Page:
"Today, President Donald J. Trump informed FBI Director James Comey that he has been terminated and removed from office," the statement read. "President Trump acted based on the clear recommendations of both Deputy Attorney General Rod Rosenstein and Attorney General Jeff Sessions."
The official rationale behind the decision, according to Rosenstein, was that Comey's handling of the FBI investigation into Democrat Hillary Clinton's use of a private email server had resulted in "substantial damage" to the agency's reputation.
"I cannot defend the director's handling of the conclusion of the investigation of Secretary Clinton's emails, and I do not understand his refusal to accept the nearly universal judgment that he was mistaken," Rosenstein wrote. "Almost everyone agrees that the director made serious mistakes; it is one of the few issues that unites people of diverse perspectives."
Rosenstein cited both Comey's decision to overstep his boundaries and say he did not recommend charges against Clinton, as well as his subsequent decision to "hold press conferences to release derogatory information" about Clinton's use of the server.
But in a dismissal letter, Trump was clearly more preoccupied with thanking Comey for supposedly reassuring him he was not under investigation for his campaign's rumored ties to Russian intelligence operatives who hacked into Democratic email systems before the 2016 elections.
"While I greatly appreciate you informing me, on three separate occasions, that I am not under investigation, I nevertheless concur with the judgement of the Department of Justice that you are not able to effectively lead the Bureau," Trump wrote, noting the value the president saw in an FBI director whom he claimed had cleared him of wrongdoing.
That investigation is, in fact, ongoing, and Comey was in charge of it.
What's more, on Tuesday evening, CNN reported grand jury subpoenas had been issued in the investigation into former national security adviser Michael Flynn, who was fired after lying to other administration officials including Vice President Mike Pence over a secret phone call with Russian ambassador Sergey Kislyak — a clear sign an FBI investigation into the Trump campaign's Russia ties is ongoing.
The issuance of grand jury subpoenas decimates top Trump aide Kellyanne Conway's assertion on CNN Tuesday night that the Russia investigation is over, a comment that led host Anderson Cooper to roll his eyes.
According to CNN's Dana Bash, the Trump administration apparently expected that firing the widely unpopular Comey would result in little controversy.
But Democrats immediately reacted to the firing with thinly veiled accusations that Trump was attempting to defuse the FBI investigation by firing the man in charge of it, noting Rosenstein's rationale conflicted with the president's open glee about the stream of damaging information Comey's FBI released about the Clinton email investigation.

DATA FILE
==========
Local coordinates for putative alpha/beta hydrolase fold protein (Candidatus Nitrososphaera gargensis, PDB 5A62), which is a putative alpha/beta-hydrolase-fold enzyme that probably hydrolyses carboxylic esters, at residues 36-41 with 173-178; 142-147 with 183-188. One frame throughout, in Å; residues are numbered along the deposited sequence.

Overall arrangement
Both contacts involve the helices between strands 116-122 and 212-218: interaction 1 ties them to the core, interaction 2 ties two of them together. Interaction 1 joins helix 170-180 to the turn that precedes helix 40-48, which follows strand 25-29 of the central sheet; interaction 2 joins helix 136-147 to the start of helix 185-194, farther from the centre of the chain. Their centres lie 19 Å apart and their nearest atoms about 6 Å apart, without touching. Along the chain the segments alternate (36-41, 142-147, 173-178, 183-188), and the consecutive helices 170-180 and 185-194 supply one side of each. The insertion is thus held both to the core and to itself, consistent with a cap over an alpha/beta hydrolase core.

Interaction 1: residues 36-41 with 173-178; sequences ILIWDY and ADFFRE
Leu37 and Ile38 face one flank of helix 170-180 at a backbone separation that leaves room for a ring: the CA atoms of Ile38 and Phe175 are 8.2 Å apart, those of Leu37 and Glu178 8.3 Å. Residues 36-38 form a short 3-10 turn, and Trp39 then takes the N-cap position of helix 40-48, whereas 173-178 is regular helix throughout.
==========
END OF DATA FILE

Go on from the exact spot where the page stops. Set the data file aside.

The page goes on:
More alarmingly for the White House, several prominent Republicans expressed unease with Trump's decision to fire Comey on Tuesday.
Sen. Richard Burr, the chairman of the Senate Select Committee on Intelligence, tweeted he was "troubled by the timing and reasoning of Director Comey's termination."
Arizona Sen. Jeff Flake tweeted he "spent the last several hours trying to find an acceptable rationale for timing of Comey's firing" but "just can't do it."
Other reporting indicated the Trump administration was not offering a full accounting of events. CNN's Jeff Zeleny reported the president had apparently been considering making the move for "at least a week," though only came up with the rationale after the fact, according to Talking Points Memo.
Comey is the third high-profile federal law enforcement official Trump has terminated in tense circumstances. Shortly after taking office, Trump dismissed acting Attorney General Sally C. Yates for insubordination after she refused to defend his de facto Muslim ban in court. Yates later testified she had told the White House that Flynn had lied about the phone call, potentially exposing himself to blackmail.
Trump also fired Preet Bharara, the popular U.S. attorney for the Southern District of New York, triggering speculation he was trying to prevent Bharara from digging into whether Trump was illegally receiving foreign payments.
As of Tuesday evening, the only response to the outcry from Trump personally was a single Twitter post mocking "Cryin' Chuck," Senate Minority Leader Chuck Schumer, one of the Democrats calling for an investigation. Trump scoffed at how Schumer "acts so indignant" despite Comey's bipartisan unpopularity.
While the White House rationale for Comey's termination was largely greeted with skepticism, the FBI director himself was not above reproach.
On Monday, investigative site ProPublica published a fact-check showing Comey had greatly exaggerated the number of Clinton's emails that had ended up on Anthony Weiner's laptop. While the FBI director told a congressional panel that Clinton aide and Weiner's estranged spouse, Huma Abedin, had forwarded "hundreds and thousands" of emails, "some of which contain classified information" to Weiner, ProPublica reported officials familiar with the investigation said only a handful of emails were manually forwarded and the rest appeared to be Blackberry backups.
The incident raised the question as to whether Comey had perjured himself, though that would be difficult to prove in a court of law.
Tom McKay contributed additional reporting to this story.
May 10, 2017, 12:20 a.m.: This story has been updated.